Fig. 3

Mechanisms of immune exclusion through Wnt/beta-catenin pathway: Activation of Wnt/beta-catenin pathway in tumor leads to noninflammatory milieu through multiple mechanisms. a By acting on Batf3-lineage CD103+ dendritic cells, decreasing CCL4 production by inducing the gene expression of the transcription repressor ATF3. This in turn reduces CD8+ T cell priming and infiltration. b By interacting with tumor-associated macrophages (TAM) through Snail (a soluble factor product of a Wnt-regulated gene) which can in turn increase beta-catenin activity by IL-1β. c β-catenin can enhance Treg survival through unknown mechanisms

These results suggest that increased expression of β-catenin in the tumor should be investigated and validated as a predictive tool to improve the selection of candidate patients for checkpoint inhibition therapy. In addition, one might hypothesize that inhibition of Wnt/β-catenin signaling could improve CD8+ T cell infiltration and priming, therefore possibly producing a more favorable scenario to immune checkpoint inhibition [89]. Thus, the investigation of the possible role of Wnt/β-catenin inhibitors as possible adjuvants to anti-PD1, anti-CTLA4, or anti-PD-L1 is an interesting strategy and should be evaluated in preclinical and clinical studies.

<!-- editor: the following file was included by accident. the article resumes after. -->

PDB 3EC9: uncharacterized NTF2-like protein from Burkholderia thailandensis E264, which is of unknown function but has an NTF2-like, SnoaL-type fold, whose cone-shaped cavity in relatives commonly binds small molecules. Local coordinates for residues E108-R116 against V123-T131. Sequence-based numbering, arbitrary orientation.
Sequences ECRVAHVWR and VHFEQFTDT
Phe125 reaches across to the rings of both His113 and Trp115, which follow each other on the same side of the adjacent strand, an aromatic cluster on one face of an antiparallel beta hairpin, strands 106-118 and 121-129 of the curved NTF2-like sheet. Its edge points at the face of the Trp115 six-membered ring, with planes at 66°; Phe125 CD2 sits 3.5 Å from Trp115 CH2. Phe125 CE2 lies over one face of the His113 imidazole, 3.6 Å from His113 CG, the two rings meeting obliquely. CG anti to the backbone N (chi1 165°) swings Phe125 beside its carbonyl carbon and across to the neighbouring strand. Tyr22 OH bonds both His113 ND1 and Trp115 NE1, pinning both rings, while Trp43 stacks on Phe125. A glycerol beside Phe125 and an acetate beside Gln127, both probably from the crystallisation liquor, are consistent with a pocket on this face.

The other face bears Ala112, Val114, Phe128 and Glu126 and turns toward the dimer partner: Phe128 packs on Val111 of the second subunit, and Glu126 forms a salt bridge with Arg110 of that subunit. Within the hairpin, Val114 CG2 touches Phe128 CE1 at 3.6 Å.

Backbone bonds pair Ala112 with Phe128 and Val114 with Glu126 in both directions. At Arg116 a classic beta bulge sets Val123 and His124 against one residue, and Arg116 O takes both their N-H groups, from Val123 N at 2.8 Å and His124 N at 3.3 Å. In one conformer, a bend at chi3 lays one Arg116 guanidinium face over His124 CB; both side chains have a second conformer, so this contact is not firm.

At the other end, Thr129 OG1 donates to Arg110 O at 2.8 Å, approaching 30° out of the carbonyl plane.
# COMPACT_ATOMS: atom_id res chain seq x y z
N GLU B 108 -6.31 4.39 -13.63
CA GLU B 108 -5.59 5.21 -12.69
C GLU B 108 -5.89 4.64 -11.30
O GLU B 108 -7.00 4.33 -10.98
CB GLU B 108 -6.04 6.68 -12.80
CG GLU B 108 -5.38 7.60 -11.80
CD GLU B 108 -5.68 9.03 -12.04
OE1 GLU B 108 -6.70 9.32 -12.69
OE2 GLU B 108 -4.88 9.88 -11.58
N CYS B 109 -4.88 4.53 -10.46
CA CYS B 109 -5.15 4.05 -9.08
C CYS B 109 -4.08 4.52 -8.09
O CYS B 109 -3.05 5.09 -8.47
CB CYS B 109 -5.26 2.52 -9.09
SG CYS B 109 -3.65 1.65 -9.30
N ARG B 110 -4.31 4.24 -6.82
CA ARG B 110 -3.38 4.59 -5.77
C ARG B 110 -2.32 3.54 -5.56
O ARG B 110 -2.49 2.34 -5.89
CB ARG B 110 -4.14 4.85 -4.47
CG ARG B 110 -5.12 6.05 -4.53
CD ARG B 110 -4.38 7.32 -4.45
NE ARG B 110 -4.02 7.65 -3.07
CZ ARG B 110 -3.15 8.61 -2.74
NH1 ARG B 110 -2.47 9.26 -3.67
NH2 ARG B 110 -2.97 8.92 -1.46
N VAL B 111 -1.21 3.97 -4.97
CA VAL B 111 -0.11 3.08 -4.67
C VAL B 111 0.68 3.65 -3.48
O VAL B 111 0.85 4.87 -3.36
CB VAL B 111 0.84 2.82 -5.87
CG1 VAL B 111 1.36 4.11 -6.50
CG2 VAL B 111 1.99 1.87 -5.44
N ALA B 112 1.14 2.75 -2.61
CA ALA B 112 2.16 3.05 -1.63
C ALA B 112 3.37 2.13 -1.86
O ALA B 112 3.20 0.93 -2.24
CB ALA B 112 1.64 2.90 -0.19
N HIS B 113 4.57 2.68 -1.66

While tumor infiltration with CD8+ effector T cell is favorable, presence of regulatory T cells (Treg) has been associated with poor antitumor immunity. Tregs are known to suppress adaptive responses mainly by reducing CD8+ T cell proliferation, activation, and effector function [90, 91]. Some studies have shown that expression of β-catenin has been associated with Treg infiltration, survival, and activity [92, 93]. In an adoptive transfer mouse colorectal cancer model, β-catenin expression was enforced in intratumoral CD4+ T cells using lentiviral transduction. This led to increased IL-17a expression, enhanced proliferation, and inhibited apoptosis of colorectal cancer cells [87]. Active WNT signaling has been shown to disrupt Foxp3 transcriptional activity, a crucial step for both the development and function of regulatory T cells [94]. Hence, it has to be recognized that blocking WNT for immunomodulation is still controversial at this time. On the other hand, induction of Wnt signaling has shown to be important in maintenance of stemness of memory CD8+ T cells by blocking T cell differentiation [95]. This strategy may be used in generating memory T cell populations, thereby improving effectiveness of cancer vaccines, and may find applications in programming antitumor T cells for adoptive immunotherapy [96].